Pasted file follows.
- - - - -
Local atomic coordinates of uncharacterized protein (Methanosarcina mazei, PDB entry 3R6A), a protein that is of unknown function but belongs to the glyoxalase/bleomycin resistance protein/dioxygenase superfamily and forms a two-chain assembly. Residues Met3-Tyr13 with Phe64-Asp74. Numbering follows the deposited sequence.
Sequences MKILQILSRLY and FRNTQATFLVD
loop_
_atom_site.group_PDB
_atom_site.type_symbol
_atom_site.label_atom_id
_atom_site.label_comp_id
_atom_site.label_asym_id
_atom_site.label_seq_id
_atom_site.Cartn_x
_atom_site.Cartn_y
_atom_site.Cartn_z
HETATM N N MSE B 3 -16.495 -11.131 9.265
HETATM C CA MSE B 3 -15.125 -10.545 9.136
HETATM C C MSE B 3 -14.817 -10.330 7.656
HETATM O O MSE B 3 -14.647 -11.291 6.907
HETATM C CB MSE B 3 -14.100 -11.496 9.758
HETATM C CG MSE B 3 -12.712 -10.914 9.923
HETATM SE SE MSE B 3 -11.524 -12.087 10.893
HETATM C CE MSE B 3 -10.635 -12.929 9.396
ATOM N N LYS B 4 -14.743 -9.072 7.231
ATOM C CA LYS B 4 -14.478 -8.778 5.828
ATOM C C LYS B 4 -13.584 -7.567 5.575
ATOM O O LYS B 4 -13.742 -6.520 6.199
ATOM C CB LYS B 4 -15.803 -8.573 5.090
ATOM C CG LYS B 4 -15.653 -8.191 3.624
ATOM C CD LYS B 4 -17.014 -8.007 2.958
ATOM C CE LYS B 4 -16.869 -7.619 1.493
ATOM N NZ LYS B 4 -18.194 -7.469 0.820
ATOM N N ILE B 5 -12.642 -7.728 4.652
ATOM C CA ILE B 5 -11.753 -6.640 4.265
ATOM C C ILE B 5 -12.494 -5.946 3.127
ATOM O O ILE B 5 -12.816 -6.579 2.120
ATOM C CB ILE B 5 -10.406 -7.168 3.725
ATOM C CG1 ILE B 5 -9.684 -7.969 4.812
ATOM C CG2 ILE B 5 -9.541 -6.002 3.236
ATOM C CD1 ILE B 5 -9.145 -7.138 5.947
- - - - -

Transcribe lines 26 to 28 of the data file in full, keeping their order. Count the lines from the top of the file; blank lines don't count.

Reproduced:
ATOM C CG LYS B 4 -15.653 -8.191 3.624
ATOM C CD LYS B 4 -17.014 -8.007 2.958
ATOM C CE LYS B 4 -16.869 -7.619 1.493